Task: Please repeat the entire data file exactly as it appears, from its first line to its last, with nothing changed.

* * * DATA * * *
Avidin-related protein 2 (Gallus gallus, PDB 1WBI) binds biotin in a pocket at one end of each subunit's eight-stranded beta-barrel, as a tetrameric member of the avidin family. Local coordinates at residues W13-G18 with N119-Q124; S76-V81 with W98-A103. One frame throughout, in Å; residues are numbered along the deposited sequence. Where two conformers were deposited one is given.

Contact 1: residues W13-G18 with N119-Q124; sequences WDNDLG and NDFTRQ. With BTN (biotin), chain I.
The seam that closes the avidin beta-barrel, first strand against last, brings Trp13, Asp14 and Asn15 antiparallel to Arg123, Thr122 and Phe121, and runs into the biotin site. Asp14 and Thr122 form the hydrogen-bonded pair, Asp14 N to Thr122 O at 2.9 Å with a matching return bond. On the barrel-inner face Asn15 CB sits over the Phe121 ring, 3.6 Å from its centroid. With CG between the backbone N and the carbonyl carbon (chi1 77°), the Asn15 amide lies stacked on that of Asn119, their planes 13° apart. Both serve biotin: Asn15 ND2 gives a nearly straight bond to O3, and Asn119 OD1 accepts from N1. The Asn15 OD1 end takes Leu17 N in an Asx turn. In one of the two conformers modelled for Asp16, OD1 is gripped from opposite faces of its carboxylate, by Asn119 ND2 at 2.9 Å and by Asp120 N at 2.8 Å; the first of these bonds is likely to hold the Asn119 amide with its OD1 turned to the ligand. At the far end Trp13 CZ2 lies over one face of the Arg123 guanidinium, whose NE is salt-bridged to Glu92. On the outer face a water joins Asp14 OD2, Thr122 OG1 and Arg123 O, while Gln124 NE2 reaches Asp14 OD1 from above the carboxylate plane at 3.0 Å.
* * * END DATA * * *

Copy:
Avidin-related protein 2 (Gallus gallus, PDB 1WBI) binds biotin in a pocket at one end of each subunit's eight-stranded beta-barrel, as a tetrameric member of the avidin family. Local coordinates at residues W13-G18 with N119-Q124; S76-V81 with W98-A103. One frame throughout, in Å; residues are numbered along the deposited sequence. Where two conformers were deposited one is given.

Contact 1: residues W13-G18 with N119-Q124; sequences WDNDLG and NDFTRQ. With BTN (biotin), chain I.
The seam that closes the avidin beta-barrel, first strand against last, brings Trp13, Asp14 and Asn15 antiparallel to Arg123, Thr122 and Phe121, and runs into the biotin site. Asp14 and Thr122 form the hydrogen-bonded pair, Asp14 N to Thr122 O at 2.9 Å with a matching return bond. On the barrel-inner face Asn15 CB sits over the Phe121 ring, 3.6 Å from its centroid. With CG between the backbone N and the carbonyl carbon (chi1 77°), the Asn15 amide lies stacked on that of Asn119, their planes 13° apart. Both serve biotin: Asn15 ND2 gives a nearly straight bond to O3, and Asn119 OD1 accepts from N1. The Asn15 OD1 end takes Leu17 N in an Asx turn. In one of the two conformers modelled for Asp16, OD1 is gripped from opposite faces of its carboxylate, by Asn119 ND2 at 2.9 Å and by Asp120 N at 2.8 Å; the first of these bonds is likely to hold the Asn119 amide with its OD1 turned to the ligand. At the far end Trp13 CZ2 lies over one face of the Arg123 guanidinium, whose NE is salt-bridged to Glu92. On the outer face a water joins Asp14 OD2, Thr122 OG1 and Arg123 O, while Gln124 NE2 reaches Asp14 OD1 from above the carboxylate plane at 3.0 Å.